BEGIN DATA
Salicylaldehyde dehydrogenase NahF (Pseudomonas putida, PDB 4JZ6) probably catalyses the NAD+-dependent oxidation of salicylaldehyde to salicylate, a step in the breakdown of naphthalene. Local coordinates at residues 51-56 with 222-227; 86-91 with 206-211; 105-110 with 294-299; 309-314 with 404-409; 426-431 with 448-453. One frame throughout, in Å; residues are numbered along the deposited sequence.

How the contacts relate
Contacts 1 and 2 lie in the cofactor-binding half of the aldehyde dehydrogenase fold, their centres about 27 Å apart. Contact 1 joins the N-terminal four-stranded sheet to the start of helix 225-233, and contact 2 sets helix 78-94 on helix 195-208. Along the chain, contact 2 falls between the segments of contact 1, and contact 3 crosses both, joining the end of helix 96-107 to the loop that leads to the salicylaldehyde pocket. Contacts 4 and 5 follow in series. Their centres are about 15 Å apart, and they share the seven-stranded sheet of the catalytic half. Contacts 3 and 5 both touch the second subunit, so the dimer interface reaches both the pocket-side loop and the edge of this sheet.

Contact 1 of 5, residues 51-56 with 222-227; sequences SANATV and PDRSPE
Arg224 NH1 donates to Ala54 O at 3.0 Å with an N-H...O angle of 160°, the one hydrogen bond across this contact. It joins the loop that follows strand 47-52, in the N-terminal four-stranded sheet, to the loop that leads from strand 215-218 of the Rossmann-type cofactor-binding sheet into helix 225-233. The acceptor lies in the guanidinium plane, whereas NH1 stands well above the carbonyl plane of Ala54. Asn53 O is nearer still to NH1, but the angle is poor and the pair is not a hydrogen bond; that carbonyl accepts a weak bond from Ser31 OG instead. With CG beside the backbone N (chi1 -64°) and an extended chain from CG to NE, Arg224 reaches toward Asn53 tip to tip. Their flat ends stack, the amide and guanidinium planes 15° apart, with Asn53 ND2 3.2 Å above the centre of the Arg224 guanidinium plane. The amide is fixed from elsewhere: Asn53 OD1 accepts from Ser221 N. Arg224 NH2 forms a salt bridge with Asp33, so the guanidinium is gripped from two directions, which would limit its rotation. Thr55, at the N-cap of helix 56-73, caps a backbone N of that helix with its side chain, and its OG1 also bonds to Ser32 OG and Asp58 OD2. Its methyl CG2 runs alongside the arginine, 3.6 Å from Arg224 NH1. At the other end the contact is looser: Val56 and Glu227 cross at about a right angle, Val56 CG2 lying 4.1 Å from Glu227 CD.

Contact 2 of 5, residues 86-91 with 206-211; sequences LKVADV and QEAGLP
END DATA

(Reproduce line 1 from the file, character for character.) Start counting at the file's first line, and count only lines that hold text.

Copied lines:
Salicylaldehyde dehydrogenase NahF (Pseudomonas putida, PDB 4JZ6) probably catalyses the NAD+-dependent oxidation of salicylaldehyde to salicylate, a step in the breakdown of naphthalene. Local coordinates at residues 51-56 with 222-227; 86-91 with 206-211; 105-110 with 294-299; 309-314 with 404-409; 426-431 with 448-453. One frame throughout, in Å; residues are numbered along the deposited sequence.